Longinus is a Roman centurion haunted by death and failure. Desperate to escape the accursed Judean province, he accepts a wager. If he can catch the thieves harassing the marketplace before Passover, heíll earn a transfer away from the troublemaking Jews.
Nissa is a Jewish woman with a sharp tongue and no hope of marriage. Only with the help of Mouse, the best thief in Jerusalem, can she keep her blind brother, Cedron, fed and a roof over their heads.
When a controversial teacher miraculously heals Cedron, Longinus longs to learn more about the mysterious healer. Instead, his journey leads him to Nissa, whose secret will determine the course of both their futures.
Unexpectedly caught up in the arrest, trial, and crucifixion of Jesus, they wonder who this teacher is who heals others but does nothing to save himself. Is the mercy he offers in his teachings real, or just another false promise? Can Nissa and Longinus overcome their pasts to find a future free of their shackles?
Praise for The Thief
“Nissa’s tough demeanor as a cover for her fear and and Longinus’ desire to live a life of peace in his mother’s homeland of Gaul are achingly believable. Both characters are truly lost souls brought together by Jesusí act of mercy. Their discover, through Him, that mercy is the true power that leads to peace is a reassurance Christian readers can appreciate.” -Romantic Times, 4 1/2 stars
“To read The Thief is to be completely transported to another time and place. Landsem’s impeccably researched novel moves at breakneck speed toward a climax that doesn’t disappoint.” -Rebecca Kanner, author of Sinners and the Sea (Rebecca Kanner, author of Sinners and the Sea)
“Powerful and moving, Landsem grabs hold of the soul and never lets go. As compelling a portrait of mercy as I have ever read. Don’t miss this one!” -Siri Mitchell, author of The Messenger (Siri Mitchell, author of The Messenger)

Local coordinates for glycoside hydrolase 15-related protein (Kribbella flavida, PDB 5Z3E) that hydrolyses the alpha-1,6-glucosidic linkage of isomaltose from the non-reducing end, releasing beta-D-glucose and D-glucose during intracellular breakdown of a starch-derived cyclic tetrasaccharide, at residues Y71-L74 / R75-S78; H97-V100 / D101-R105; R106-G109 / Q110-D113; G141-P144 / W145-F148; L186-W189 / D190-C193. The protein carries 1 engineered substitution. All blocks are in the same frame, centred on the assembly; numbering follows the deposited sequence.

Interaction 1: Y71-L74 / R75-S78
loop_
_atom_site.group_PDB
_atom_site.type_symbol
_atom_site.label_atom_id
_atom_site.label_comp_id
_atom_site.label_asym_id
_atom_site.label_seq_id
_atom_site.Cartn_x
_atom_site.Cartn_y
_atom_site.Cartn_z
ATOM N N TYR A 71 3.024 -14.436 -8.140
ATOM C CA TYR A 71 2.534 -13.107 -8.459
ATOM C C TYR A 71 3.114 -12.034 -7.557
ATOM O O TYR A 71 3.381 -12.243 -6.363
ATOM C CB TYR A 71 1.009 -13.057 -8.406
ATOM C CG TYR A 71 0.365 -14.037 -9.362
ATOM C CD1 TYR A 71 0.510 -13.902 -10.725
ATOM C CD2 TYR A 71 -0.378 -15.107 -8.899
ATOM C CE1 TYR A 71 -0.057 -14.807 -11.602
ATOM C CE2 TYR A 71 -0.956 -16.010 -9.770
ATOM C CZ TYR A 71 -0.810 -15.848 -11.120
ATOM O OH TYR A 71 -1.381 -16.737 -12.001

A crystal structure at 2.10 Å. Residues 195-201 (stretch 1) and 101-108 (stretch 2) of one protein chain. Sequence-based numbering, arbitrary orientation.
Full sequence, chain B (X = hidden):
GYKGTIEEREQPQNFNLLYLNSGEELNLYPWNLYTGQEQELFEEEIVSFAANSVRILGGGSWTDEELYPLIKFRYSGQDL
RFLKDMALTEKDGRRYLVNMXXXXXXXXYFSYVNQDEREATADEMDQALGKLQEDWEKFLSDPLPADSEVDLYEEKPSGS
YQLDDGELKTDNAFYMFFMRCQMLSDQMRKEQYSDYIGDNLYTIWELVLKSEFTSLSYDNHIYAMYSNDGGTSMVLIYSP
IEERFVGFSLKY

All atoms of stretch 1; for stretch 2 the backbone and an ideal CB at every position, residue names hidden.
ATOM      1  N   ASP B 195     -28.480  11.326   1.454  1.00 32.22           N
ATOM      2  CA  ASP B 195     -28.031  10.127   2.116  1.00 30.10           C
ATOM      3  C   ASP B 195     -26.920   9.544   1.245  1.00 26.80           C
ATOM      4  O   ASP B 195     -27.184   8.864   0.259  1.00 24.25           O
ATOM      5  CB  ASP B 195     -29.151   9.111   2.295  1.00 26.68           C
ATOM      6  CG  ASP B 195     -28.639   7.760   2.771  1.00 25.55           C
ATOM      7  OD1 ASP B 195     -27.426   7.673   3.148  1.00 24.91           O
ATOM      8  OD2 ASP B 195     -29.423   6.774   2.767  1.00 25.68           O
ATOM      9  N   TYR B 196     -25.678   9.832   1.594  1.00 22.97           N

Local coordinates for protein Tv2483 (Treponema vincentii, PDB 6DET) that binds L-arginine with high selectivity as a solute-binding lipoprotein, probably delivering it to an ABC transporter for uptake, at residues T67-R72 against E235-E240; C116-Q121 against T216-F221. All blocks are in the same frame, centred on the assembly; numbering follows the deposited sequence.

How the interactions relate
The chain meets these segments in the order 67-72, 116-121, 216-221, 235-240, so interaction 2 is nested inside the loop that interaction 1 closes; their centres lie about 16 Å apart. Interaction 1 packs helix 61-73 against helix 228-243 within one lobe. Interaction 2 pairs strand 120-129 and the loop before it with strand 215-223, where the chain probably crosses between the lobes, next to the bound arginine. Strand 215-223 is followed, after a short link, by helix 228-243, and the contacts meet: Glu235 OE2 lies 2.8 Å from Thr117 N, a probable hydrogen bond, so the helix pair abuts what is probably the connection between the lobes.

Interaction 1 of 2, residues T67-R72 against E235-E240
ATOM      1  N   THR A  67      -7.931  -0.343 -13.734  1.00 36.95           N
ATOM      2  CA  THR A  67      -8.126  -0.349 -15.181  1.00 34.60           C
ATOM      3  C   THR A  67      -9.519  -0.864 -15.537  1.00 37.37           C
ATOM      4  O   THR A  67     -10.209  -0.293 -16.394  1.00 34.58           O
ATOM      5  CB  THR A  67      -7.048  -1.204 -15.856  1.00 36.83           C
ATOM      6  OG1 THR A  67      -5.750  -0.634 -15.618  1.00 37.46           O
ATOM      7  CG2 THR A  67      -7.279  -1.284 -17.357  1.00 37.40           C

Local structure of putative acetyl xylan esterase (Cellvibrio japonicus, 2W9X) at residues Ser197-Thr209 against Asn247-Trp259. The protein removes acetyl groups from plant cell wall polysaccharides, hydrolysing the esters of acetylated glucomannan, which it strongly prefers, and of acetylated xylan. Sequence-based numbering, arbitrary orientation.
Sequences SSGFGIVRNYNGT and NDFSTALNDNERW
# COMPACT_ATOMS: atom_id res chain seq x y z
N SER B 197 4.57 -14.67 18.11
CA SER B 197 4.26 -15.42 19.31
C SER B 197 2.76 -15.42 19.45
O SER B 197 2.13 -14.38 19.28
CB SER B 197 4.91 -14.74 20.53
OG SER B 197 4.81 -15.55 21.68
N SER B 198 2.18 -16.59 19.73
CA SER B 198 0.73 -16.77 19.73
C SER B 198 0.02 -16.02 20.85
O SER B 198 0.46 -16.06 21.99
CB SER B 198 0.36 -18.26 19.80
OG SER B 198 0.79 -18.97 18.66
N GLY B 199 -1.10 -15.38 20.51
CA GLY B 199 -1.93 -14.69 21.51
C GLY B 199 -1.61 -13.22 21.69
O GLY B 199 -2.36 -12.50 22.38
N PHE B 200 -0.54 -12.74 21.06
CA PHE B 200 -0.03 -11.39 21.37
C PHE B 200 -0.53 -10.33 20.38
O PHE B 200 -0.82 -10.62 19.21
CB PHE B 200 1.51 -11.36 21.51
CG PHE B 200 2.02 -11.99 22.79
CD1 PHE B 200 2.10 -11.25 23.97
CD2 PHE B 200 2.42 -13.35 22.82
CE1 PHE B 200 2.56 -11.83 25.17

Filled with memorable characters, The Thief is a tale of hopelessness turned to hope, of high stakes made higher, and ultimate love. What happens when a character at the lowest rung of society crosses paths with the most well-known figure in history? The story of The Thief. I couldn’t stop reading. -Tosca Lee, New York Times bestselling author of Iscariot (Tosca Lee, New York Times bestselling author of Iscariot)
ìWOW! LOVE IT!!! I started reading on my way home from a conference and was so engrossed in the book I almost missed the flight! The Thief stole my heart and lifted my spirit. Masterfully told, this story of a Roman centurion and a Jewish girl explores familiar New Testament passages but plumbs new spiritual depths. A powerful message of faith and hope intersecting at the foot of the cross. -Mesu Andrews, author of In a Broken Vessel (Mesu Andrews, author of In a Broken Vessel)
You know the feeling you get looking at a mountain sunset, listening to sacred music while James Earl Jones reads the Sermon on the Mount? The Thief captures that emotion in an unforgettable story of desperation and beauty. -Regina Jennings, author of Caught in the Middle and Sixty Acres and a Bride (Regina Jennings, author of Caught in the Middle and Sixty Acres and a Bride)
A compelling story and vivid characters immediately come off the page and into your heart as Stephanie Landsem brings ancient Jerusalem to life in her enthralling second novel, The Thief. As you run through the streets with the little thief, Mouse, or dip in the Pool of Siloam with the secretive Nissa, a masterful tale full of adventure, heartbreak, and hope unfolds. A must-read for anyone who loves a good book they simply canít put down. -Laura Sobiech, author of Fly a Little Higher (Laura Sobiech, author of Fly a Little Higher)
About the Stephanie
Stephanie writes historical fiction because she loves adventure in far-off times and places. In real life, sheís backpacked through Germany and Eastern Europe, studied in Salzburg, enjoyed gelato in Italy, rode a camel in Morocco, and floated in the salty Corinthian Sea. Her favorite cities are Rome, Berlin and Budapest. Her travels kindle her imagination, fuel her love of history and foreign culture, and introduce her to one-of-a-kind characters.
Stephanie is equally happy at home in Minnesota with her husband of 22 years, four children, three fat cats, and a tortoise named Moe. When she’s not writing, she’s feeding the ravenous horde, volunteering at church and school, battling dandelions, and dreaming about her next adventure – whether it be in person or on the page.
The Thief is an evocative story of two people trapped in their circumstances and the life-changing power of forgiveness and love.